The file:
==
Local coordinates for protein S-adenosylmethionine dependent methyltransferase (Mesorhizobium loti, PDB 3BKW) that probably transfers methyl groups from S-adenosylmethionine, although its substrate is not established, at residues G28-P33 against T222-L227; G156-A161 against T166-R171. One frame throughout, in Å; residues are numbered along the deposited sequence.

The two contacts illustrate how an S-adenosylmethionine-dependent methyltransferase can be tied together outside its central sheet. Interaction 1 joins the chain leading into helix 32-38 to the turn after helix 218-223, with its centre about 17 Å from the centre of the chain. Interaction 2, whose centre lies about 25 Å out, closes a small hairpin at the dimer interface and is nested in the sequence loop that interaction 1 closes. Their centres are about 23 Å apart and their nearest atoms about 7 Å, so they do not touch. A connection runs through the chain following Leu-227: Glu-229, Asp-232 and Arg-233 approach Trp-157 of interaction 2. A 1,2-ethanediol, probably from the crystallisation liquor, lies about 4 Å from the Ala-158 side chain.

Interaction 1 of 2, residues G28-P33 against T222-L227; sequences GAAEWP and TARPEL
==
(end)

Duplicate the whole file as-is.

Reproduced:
Local coordinates for protein S-adenosylmethionine dependent methyltransferase (Mesorhizobium loti, PDB 3BKW) that probably transfers methyl groups from S-adenosylmethionine, although its substrate is not established, at residues G28-P33 against T222-L227; G156-A161 against T166-R171. One frame throughout, in Å; residues are numbered along the deposited sequence.

The two contacts illustrate how an S-adenosylmethionine-dependent methyltransferase can be tied together outside its central sheet. Interaction 1 joins the chain leading into helix 32-38 to the turn after helix 218-223, with its centre about 17 Å from the centre of the chain. Interaction 2, whose centre lies about 25 Å out, closes a small hairpin at the dimer interface and is nested in the sequence loop that interaction 1 closes. Their centres are about 23 Å apart and their nearest atoms about 7 Å, so they do not touch. A connection runs through the chain following Leu-227: Glu-229, Asp-232 and Arg-233 approach Trp-157 of interaction 2. A 1,2-ethanediol, probably from the crystallisation liquor, lies about 4 Å from the Ala-158 side chain.

Interaction 1 of 2, residues G28-P33 against T222-L227; sequences GAAEWP and TARPEL